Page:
“We’ll keep the survey up until credit union responses fade out,” says CUNA Chief Economist Bill Hampel. At that point, CUNA will report its final estimate of breach-related costs, and the data will be used in conversations with lawmakers and regulators.
Through Wednesday, 936 credit unions had responded to the survey.
By combining specific survey responses with Call Report data from all 50 states, CUNA estimated that credit unions nationwide have 15 million credit cards (911,000 in the Northwest) and 51 million debit cards (2.8 million in the Northwest) outstanding. Of those, an estimated 652,000 credit cards (39,000 in the Northwest) and nearly 4 million debit cards (219,000 in the Northwest) were affected by the Target breach.
The survey also shows:
- The average cost of reissuing a card is $3.06. The average of all other related costs is $2.04 per affected card. That puts the average total cost incurred by credit unions at $5.10 per affected card.
- 77 percent of credit unions will or have reissued all affected cards; 21 percent will or have selectively reissued cards in response to member requests; 2 percent do not plan to reissue any cards.
- 93 percent of credit unions were notified by their card processor or network that some members’ cards had been affected. Of that total, 42 percent were notified on Dec. 19, and nearly three out of four credit unions were notified by Dec. 21.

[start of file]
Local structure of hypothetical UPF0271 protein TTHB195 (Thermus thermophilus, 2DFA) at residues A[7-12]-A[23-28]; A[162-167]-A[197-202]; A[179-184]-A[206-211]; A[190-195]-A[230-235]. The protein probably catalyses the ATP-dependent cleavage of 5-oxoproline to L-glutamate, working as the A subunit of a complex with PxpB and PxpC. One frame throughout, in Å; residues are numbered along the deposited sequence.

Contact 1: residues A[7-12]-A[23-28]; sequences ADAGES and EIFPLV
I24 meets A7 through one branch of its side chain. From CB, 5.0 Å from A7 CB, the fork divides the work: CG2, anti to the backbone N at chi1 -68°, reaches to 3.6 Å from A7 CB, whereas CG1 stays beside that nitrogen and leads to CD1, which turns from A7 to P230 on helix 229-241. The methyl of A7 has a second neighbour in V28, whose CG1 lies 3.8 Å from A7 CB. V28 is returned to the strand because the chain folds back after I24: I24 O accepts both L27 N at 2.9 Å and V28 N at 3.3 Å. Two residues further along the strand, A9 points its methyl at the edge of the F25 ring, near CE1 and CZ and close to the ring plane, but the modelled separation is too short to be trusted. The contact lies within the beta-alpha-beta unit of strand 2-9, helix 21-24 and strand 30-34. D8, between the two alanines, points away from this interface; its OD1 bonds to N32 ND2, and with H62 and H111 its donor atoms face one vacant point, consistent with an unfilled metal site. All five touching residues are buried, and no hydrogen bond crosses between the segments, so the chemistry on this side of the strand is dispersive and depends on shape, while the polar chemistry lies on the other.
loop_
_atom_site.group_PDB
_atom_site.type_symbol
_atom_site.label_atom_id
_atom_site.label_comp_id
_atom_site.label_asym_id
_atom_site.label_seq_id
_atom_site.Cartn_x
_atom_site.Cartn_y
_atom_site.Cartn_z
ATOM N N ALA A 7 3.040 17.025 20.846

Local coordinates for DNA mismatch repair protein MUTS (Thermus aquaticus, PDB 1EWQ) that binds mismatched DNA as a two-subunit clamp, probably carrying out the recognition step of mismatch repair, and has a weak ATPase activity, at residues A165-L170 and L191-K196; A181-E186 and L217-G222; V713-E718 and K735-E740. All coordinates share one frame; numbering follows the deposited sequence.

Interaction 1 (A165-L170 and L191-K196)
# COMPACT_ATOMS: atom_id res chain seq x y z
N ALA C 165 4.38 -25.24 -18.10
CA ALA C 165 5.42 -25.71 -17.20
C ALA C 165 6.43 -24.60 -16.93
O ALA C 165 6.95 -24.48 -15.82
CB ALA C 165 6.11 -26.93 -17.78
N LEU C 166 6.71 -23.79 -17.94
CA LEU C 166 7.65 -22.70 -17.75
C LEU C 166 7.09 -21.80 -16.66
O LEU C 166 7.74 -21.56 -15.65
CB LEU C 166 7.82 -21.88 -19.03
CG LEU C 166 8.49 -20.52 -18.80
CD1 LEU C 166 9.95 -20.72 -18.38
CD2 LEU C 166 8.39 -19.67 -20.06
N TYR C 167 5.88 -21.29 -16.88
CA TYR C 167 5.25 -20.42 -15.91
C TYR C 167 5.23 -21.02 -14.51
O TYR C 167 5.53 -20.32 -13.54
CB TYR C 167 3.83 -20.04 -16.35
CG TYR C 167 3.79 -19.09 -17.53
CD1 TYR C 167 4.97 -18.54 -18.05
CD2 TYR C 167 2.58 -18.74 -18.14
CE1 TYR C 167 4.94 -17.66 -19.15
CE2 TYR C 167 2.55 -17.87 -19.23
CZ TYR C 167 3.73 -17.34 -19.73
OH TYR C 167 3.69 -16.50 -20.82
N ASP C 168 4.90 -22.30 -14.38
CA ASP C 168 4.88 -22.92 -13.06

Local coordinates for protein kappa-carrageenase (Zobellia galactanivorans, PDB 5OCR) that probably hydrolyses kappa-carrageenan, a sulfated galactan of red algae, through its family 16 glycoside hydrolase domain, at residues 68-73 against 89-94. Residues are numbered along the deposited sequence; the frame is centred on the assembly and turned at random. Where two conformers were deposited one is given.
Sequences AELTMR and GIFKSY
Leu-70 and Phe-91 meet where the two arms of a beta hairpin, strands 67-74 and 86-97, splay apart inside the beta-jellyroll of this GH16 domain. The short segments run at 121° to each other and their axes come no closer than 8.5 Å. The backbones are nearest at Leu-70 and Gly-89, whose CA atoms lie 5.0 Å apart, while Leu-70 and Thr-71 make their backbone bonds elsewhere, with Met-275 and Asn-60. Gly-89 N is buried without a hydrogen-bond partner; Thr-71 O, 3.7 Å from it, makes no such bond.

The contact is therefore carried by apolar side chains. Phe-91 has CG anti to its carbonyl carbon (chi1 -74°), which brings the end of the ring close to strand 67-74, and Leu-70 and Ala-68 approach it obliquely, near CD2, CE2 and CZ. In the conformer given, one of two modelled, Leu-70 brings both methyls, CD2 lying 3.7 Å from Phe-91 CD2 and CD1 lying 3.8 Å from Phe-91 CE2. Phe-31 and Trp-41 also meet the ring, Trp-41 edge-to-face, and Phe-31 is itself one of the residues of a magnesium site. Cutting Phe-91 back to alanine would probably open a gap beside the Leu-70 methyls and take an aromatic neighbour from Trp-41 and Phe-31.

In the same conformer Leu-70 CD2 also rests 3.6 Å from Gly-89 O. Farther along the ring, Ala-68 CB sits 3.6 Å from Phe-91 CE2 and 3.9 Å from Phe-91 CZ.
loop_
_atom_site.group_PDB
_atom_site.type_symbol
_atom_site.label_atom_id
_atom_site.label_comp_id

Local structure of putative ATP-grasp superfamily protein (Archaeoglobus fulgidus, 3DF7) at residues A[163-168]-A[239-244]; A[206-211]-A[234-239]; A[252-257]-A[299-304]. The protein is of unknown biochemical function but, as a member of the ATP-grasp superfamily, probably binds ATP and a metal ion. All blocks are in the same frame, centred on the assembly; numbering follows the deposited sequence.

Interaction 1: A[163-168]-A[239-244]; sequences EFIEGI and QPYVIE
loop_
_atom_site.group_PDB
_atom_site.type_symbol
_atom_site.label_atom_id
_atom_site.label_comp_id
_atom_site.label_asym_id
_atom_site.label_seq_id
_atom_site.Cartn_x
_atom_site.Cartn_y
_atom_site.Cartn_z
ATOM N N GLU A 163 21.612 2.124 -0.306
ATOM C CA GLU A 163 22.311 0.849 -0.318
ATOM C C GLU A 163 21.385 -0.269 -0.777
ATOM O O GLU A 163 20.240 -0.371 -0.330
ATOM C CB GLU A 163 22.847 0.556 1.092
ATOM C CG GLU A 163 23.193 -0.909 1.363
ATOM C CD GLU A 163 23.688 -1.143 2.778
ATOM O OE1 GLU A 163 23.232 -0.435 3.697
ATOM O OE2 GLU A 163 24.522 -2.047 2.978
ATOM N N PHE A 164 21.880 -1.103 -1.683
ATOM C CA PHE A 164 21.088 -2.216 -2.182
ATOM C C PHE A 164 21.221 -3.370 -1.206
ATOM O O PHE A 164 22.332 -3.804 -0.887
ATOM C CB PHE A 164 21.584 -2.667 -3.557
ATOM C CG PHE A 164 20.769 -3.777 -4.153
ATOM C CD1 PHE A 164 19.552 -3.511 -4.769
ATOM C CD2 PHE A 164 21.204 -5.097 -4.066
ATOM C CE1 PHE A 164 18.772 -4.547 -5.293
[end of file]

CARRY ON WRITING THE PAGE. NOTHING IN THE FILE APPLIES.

- 35 percent reported having to increase staffing in response to the breach.
- 38 percent said call volume increased by as much as 25 percent following the breach; 36 percent said call volume was either normal for this time of year or increased by less than 10 percent.
Meanwhile, in related news this week:
- Several sources reported that Target and Neiman Marcus are not the only U.S. retailers whose networks were breached over the holiday shopping season. The Reuters news service said that at least three other well-known U.S. retailers were hit by breaches, although it didn’t identify them. The cybersecurity firm iSight Partners Inc. put the number of additional compromised retailers at six. And another cybersecurity company, IntelCrawler, said retailers in Arizona, California, Colorado and New York were compromised, all with the same malicious software used in the cyberattack on Target.
- Target sent emails to the 70 million people whose personal information was compromised, offering one year of free credit monitoring. But so did scammers, and now the company is urging its customers to be wary. The company posted a copy of the real email online and told customers to make sure the email they received matches it. In any case, the company said, don’t click on any links within the email; instead, retype the address for any external website in your browser. And always remember: Target will never email a consumer and ask for personal information like a Social Security number or credit card information.
- Neiman Marcus is offering free credit card monitoring and ID theft protection to anyone who shopped at its stores or online in the last year. The luxury retailer says customers’ payment cards have been used for fraudulent purchases following the recent data breach, although Social Security numbers, birth dates and PIN numbers were not compromised. Details and sign-up instructions are available Neiman Marcus’ website.
Questions? Contact Gary Stein: 503.350.2216, firstname.lastname@example.org.
Posted in CUNA.